Be that as it may, the existentialist reaction against Hegelian rationalism considered traditional philosophy to be impoverished and in need of something fundamentally different; that rather than rationalising everything into precise categories the stress should instead be placed upon the individuals that fit into such categories; that the attempt to systematize everything into one complete theory of reality should be abandoned; for philosophy is not a science, and it is the scientist that is unconcerned with the particular as a particular but is interested in it only insofar as it discloses something about the general laws governing all similar particulars. And further (and we see this in Nietzsche’s characterisation of the state as a ‘cold monster’) whereas Hegel supposedly emphasised the state at the expense of the individual, the emphasis, it was now thought, should be upon the individual; and concomitant upon that an emphasis upon individual responsibility, for the individual cannot appeal to general principles or universal laws of human or social behaviour to shift the burden of responsibility for his or her actions from off his or her own shoulders; generalising appeals are now ruled out. And of course following on from the emphasis upon individual responsibility there is a correlative emphasis upon human freedom.

‘The Beyond’, 1938, Rene Magritte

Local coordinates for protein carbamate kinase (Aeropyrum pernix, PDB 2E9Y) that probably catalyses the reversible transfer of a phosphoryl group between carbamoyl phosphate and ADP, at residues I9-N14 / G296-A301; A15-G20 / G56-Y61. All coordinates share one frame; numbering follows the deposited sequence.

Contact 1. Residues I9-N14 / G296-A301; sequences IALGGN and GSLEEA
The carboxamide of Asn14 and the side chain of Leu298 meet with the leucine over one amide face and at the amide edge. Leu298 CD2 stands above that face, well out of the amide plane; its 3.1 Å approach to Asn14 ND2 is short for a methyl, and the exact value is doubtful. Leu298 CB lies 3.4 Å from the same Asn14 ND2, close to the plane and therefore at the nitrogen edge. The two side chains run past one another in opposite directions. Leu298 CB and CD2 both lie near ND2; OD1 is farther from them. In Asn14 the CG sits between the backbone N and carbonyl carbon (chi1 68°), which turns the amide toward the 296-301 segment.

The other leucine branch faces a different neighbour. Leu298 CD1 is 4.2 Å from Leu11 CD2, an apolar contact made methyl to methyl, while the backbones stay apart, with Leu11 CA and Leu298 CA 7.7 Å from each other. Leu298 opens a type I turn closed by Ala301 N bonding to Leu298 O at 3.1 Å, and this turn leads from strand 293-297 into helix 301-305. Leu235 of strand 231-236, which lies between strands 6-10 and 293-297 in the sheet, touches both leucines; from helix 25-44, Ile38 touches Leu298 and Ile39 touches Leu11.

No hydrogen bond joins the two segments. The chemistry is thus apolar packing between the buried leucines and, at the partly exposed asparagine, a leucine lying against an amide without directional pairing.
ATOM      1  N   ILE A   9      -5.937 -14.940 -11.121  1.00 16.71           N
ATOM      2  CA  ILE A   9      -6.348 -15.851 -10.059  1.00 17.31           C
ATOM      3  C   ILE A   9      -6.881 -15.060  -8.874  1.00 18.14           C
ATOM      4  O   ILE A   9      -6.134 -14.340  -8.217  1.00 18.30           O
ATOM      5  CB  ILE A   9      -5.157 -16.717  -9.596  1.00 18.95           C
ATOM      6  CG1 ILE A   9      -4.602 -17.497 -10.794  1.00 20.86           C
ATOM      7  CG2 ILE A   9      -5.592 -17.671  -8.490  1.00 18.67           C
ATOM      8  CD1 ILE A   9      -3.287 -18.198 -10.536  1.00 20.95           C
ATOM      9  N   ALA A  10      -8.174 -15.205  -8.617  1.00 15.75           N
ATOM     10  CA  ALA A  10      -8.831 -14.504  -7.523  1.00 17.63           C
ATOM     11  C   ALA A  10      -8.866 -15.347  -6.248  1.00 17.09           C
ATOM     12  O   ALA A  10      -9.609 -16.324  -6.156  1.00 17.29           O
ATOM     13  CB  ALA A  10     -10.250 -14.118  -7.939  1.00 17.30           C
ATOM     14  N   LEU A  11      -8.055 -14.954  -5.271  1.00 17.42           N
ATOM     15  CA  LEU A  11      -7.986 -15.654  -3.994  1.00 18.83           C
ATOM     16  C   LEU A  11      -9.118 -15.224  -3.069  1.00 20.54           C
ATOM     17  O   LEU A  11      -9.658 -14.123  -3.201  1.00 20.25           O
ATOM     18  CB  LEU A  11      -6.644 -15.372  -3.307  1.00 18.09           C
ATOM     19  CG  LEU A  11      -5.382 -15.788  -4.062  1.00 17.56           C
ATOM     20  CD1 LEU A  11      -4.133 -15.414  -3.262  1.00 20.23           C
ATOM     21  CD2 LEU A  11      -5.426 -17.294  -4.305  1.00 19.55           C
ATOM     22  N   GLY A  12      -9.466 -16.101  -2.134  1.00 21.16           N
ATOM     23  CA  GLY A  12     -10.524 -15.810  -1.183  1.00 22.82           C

There are noticeable similarities between the nausea as characterised by Zarathustra, by the undergound man, and by Roquentin; not only the calling into question the idea of a pre-ordained or prevailing logic to the world, but in particular the problem seems to be other consciousnesses in that world. ‘Hell is other people’, Sartre famously said; or rather, a character in one of his plays said it; (Garcin, in ‘Huis Clos’). Hegel, in the ‘Phenomenology of Spirit’, discusses self-consciousness and how to resolve the dialectic of the general and the particular, or the relation of the universal and the individual, and its relation to its object, be that another self-consciousness, and the relation to itself as subject, and the conception it has of its own identity. Were self-consciousness to attempt to displace itself from the world and take up a purely objective stance, (emphasis on the general), or were it to attempt to impose itself upon the world to the extent that the distinction between self and world falls apart whereby self-consciousness is reduced to ‘the motionless tautology of: ‘I am I’’, (emphasis on the particular), both these positions would be much too one-sided for self-consciousness to assume either of them. On one side of the I there is wholly simple existence, on the other side of the I there is the infinite variety of the world; and, in such opposition of the I and the world, self-consciousness would retains its finitude in a quite abstract self-identity. That is to say, what is present in the I = I of self-consciousness would be a difference (an identity) that simply ought to be, but is not yet an actual difference; only when consciousness becomes actual self-consciousness can it proceed from barren and formless generalities to a conception of the world and of itself replete with the hustle and bustle of life.